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Mayors and Money: Fiscal Policy in New York and Chicago (American Politics and Political Economy Series) 1st Edition

2.7 out of 5 stars 3 customer reviews
ISBN-13: 978-0226267913
ISBN-10: 0226267911
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Editorial Reviews

From the Back Cover

Chicago and New York share similar backgrounds but have had strikingly different fates. Tracing their their fortunes from the 1930s to the present day, Ester R. Fuchs examines key policy decisions which have influenced the political structures of these cities and guided them into, or clear of, periods of economic crisis.

About the Author

Ester R. Fuchs is associate professor of political science at Barnard College, Columbia University.
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Product Details

  • Series: American Politics and Political Economy Series
  • Paperback: 376 pages
  • Publisher: University Of Chicago Press; 1 edition (May 15, 1992)
  • Language: English
  • ISBN-10: 0226267911
  • ISBN-13: 978-0226267913
  • Product Dimensions: 6 x 1.2 x 9 inches
  • Shipping Weight: 1.4 pounds (View shipping rates and policies)
  • Average Customer Review: 2.7 out of 5 stars  See all reviews (3 customer reviews)
  • Amazon Best Sellers Rank: #1,907,641 in Books (See Top 100 in Books)

Customer Reviews

Top Customer Reviews

Format: Hardcover
If you like specialized books about city governance, you would probably like Mayors and Money.
New York City in the 1920s and 1930s got reform, but it never got good government. Why?
Chicago has the country's last machine, yet garbage is collected, snow plowed, and taxes lower than in some Sunbelt cities. How?
Mayors and Money is the counterintuitive argument that a political machine is actually less draining on a city treasury than the most common alternative, eg undue influence of public sector unions. In New York a mayor must make very expensive promises to the transit workers, sanitationmen, teachers, hospital workers to get elected, in Chicago a mayor is chosen more by the insiders of the Cook County Democratic organization. Yes, a Chicago mayor must build things with no-bid contracts and provide patronage jobs, but these cost less than the demands of city employees.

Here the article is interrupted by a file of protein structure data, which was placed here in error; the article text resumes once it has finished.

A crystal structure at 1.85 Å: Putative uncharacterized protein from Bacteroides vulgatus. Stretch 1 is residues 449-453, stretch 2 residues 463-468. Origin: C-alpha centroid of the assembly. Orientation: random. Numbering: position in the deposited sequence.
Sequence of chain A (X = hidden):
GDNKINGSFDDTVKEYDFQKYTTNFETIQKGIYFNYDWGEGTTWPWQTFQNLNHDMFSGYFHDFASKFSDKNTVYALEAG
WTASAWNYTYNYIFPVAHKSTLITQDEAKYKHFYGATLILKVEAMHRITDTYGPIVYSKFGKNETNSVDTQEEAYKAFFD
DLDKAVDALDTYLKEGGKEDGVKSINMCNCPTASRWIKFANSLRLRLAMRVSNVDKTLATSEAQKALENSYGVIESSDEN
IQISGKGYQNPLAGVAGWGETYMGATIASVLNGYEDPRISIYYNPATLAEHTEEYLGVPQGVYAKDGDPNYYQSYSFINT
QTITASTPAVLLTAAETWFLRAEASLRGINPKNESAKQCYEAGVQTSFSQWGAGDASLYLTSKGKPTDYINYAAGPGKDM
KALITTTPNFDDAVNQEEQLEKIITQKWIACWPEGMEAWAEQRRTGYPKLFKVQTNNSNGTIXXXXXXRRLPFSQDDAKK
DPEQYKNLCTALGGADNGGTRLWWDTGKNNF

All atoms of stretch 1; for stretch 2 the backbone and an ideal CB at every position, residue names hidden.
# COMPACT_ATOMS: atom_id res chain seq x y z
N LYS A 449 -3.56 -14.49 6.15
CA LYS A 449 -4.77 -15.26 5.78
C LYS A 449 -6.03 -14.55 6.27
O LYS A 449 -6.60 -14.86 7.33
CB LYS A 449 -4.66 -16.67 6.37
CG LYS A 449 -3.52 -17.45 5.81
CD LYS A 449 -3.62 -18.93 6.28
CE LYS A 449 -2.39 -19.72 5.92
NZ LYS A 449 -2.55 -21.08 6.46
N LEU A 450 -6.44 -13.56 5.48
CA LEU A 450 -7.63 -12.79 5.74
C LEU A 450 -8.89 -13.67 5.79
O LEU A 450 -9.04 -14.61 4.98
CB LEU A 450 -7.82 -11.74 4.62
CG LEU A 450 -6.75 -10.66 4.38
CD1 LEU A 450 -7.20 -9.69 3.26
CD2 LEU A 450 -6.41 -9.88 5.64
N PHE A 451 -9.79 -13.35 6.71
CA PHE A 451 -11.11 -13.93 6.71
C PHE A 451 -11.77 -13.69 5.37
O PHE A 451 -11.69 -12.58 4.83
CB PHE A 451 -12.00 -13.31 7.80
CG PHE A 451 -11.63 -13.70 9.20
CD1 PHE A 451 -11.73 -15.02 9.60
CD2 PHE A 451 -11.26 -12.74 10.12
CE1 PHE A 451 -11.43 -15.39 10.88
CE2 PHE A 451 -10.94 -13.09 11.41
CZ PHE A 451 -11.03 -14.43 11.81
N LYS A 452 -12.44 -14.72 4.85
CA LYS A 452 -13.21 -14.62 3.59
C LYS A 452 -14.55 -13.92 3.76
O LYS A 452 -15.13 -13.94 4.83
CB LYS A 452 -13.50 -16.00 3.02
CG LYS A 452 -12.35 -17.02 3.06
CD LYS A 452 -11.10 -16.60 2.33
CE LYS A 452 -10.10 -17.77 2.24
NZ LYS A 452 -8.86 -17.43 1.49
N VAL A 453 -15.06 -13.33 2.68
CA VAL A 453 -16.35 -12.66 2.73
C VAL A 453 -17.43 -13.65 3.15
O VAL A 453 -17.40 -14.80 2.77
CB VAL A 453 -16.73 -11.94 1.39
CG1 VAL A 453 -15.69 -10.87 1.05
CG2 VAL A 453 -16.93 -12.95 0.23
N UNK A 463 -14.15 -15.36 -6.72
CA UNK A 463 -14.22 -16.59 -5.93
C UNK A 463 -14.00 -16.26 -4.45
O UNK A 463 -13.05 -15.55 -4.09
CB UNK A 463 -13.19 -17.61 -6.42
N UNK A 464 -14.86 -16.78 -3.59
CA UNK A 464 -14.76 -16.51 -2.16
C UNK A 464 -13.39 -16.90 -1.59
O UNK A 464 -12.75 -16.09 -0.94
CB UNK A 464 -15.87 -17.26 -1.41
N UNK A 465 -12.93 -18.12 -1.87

If I have a problem with Fuchs' argument it is that she denies that Chicago and New York have different political centers of gravity. New York has this big liberal intelligentsia, plus a large Jewish population. New Yorkers pay higher taxes than Chicagoans in part because there are powerful constituencies in New York that want or tolerate more spending.
Unlike the other review, I found Fuchs' book very readible, though I thought there could have been more anecdotes. For instance, Daley's getting the State of Illinois to assume responsibility for the courts and welfare are awesome feats. No where else in the country to cities win political battles against suburbs. Fuchs implies that Daley got those things because he was a boss, but doesn't go into detail. Also, unions were and are a part of the Chicago machine, so I think Fuchs is exaggerating the differences.
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Format: Paperback
If you are interested in the link between institutional design and gigantic practical consequences, then Fuchs' book is for you. The claim is that Chicago escaped the Great Fiscal Crisis suffered by NYC in part because Chicago had a strong political machine (aka Daley) that could say "no" to its public employee unions. In addition, Fuchs has detailed description of how Chicago's reliance on legal devices like special districts rather than special authorities -- the NYC specialty -- may have kept Chicago's budget under control. I teach local government law, and any book that can give me the skinny on how and why law matters is always welcome. This book does very well on that score: You will never be bored by the details of how muni bonds are funded again. Turns out that cities rise and collapse on the basis of such "boring" stuff.
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By A Customer on March 7, 2001
Format: Hardcover
I tried to read this book for an urban studies project. It is completely unreadable. It's easily one of the top-10 dullest books I've ever come across.
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